Best Coast’s debut album features just one of the singles that gained Bethany Cosentino – and, lately, live bandmate/producer Bobb Bruno – plenty of blog hype over the last year and a bit (‘When I’m With You’ is tucked away at the end as a bonus track). This is a little unfortunate since the twelve other songs that made the cut boast a smoothed-out sound that jettisons some of the fuzzy lo-fi charm that shimmered in those early recordings, and including one or two extra may have helped to bridge the transition towards Crazy For You‘s tweaked and tidied production. Best Coast’s place in the Vivian Girls / Frankie Rose / Dum Dum Girls orbit is nevertheless assured, and it’s miles away from the experimental psych-noise of Cosentino’s stint in Pocahaunted, but if the current slew of ’60s garage-rock and surf-punk enthusiasts were lined up on a long beach, Crazy For You puts this likable duo at the poppiest end of the golden-sand stretch.
Consentino and Bruno have worked up a formula for pleasing, if repetitive, results and stick doggedly to it; reverb-laden chords and clap-along drum signatures bop throughout, forming pop-tinted melodies glazed by Consentino’s maraschino cherry-sweet vocals. As the Love Heart-candy platitude of the title suggests, Crazy For You radiates with infatuation. The hum-along first single ‘Boyfriend’ is indicative of the album as a whole; crushes, breakups and summer sun sentiments fill the songs of Crazy For You with the kind of teen-holiday yearning that ranges from heart-thudding need on ‘I Want To’ and lonesome pining on ‘Bratty B’ to a lazy haze of sunbathed contentment on ‘Our Deal’.
The boy-crazy sheen can be cloying at times, since it makes up the bulk of the album, and though there are some humorous touches – Cosentino wishing her cover-star cat could talk on ‘Goodbye’ gets a chuckle – it’s largely one big adolescent fest, like milkshake that’s just a little heavy on the syrup. The usual surf-fi nymph reverb ghosts Consentino’s vocals, but the sugary, almost bratty style she favours is emphatic and leans more towards the teeny-bop girl-group flavour of The Shirelles than the edgier, Ramones-inspired punk kilter of the Vivian Girls, and the processed pop sheen ultimately overshadows Cosentino’s famed DIY stoner-glamour.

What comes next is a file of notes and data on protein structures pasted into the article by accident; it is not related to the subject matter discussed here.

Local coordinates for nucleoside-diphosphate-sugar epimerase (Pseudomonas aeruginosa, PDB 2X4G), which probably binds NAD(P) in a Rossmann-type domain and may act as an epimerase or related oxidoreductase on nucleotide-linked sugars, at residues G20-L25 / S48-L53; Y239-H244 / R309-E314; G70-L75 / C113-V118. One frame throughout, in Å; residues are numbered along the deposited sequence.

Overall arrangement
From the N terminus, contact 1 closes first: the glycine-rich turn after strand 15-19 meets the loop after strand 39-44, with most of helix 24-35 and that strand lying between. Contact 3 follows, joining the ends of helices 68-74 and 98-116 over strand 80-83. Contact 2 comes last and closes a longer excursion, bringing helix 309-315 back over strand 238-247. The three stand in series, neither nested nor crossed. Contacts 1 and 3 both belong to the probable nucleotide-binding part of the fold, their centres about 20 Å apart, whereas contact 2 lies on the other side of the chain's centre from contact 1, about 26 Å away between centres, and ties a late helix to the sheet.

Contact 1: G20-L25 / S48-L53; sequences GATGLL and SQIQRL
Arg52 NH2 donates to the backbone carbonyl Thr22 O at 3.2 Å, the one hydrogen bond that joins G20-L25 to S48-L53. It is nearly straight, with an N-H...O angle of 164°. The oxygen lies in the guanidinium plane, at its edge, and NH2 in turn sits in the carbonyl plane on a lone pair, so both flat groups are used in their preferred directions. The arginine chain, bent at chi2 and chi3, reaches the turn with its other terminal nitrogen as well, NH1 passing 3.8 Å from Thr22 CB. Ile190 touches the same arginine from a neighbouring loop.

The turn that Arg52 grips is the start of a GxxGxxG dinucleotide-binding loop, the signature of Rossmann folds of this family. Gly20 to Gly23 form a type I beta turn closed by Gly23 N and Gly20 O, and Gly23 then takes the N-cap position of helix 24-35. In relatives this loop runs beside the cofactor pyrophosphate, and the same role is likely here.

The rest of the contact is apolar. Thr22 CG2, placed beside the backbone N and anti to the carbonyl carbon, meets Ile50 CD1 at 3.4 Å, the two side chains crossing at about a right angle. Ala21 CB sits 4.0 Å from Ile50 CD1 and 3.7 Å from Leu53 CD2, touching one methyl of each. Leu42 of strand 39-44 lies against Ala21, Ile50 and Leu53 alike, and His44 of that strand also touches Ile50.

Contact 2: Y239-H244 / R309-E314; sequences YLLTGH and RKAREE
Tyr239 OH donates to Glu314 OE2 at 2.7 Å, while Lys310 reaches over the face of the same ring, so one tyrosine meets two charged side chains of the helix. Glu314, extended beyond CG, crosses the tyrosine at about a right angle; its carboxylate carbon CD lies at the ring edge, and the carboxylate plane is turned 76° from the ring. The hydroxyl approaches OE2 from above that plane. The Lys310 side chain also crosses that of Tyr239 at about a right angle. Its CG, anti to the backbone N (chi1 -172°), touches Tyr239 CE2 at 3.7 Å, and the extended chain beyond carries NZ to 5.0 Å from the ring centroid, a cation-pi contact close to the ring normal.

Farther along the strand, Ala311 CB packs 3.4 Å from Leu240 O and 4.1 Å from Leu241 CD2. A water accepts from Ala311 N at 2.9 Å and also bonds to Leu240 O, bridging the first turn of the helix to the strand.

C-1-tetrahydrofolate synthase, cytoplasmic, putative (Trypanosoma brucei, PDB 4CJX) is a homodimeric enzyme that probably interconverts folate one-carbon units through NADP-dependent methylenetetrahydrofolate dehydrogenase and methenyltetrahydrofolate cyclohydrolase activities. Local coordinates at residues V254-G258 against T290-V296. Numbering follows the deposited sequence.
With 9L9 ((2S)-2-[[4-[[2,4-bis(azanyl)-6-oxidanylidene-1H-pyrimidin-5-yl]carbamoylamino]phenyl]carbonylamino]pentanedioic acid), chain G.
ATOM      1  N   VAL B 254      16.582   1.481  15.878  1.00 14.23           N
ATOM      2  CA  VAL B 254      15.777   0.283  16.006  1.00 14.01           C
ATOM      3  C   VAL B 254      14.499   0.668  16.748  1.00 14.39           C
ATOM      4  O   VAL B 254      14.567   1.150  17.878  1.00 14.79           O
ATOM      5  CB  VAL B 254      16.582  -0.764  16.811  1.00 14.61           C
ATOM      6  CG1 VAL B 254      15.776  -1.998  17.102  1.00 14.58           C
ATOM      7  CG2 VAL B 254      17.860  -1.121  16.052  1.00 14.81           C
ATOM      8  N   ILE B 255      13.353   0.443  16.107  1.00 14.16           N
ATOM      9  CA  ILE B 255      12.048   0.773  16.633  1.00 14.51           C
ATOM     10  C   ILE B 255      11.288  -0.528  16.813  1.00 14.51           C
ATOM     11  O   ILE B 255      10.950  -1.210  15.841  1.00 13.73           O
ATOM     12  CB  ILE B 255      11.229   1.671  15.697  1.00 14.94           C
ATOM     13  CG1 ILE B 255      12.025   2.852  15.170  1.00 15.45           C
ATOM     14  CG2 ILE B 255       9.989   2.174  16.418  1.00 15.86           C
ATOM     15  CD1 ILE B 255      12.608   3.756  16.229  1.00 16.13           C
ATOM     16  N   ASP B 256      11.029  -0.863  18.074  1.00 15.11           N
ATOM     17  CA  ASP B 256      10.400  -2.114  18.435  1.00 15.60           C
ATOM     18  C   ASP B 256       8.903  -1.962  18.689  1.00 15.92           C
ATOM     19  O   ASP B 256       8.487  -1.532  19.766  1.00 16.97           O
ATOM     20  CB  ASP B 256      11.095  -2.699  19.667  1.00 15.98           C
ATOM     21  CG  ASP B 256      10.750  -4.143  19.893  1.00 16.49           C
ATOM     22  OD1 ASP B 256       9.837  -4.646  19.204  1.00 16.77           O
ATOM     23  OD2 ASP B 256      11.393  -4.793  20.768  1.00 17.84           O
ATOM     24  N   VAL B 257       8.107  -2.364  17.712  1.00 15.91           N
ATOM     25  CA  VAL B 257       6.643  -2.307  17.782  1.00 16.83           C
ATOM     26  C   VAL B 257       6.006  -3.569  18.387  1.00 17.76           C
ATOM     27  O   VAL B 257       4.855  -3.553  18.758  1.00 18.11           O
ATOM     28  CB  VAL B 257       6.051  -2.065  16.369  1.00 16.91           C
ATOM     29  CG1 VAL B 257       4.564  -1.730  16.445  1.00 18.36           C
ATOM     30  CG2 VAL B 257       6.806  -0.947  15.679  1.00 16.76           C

Still, Crazy For You is charming, catchy and neatly delivered. The California warmth that Consentino channels into these songs gives them a tangible foothold, but the two-dimensional summer romance fixation becomes a little monotonous toward the end. If Best Coast had injected something a little more individual into their dreamy July love letter, the result would have packed a little more punch. Crazy For You ultimately comes across as a little too safe to be a true classic, but if you’re after some popsickle-sweet, beach-blanket anthems, you couldn’t do better than this.
[Wichita Recordings; August 2, 2010]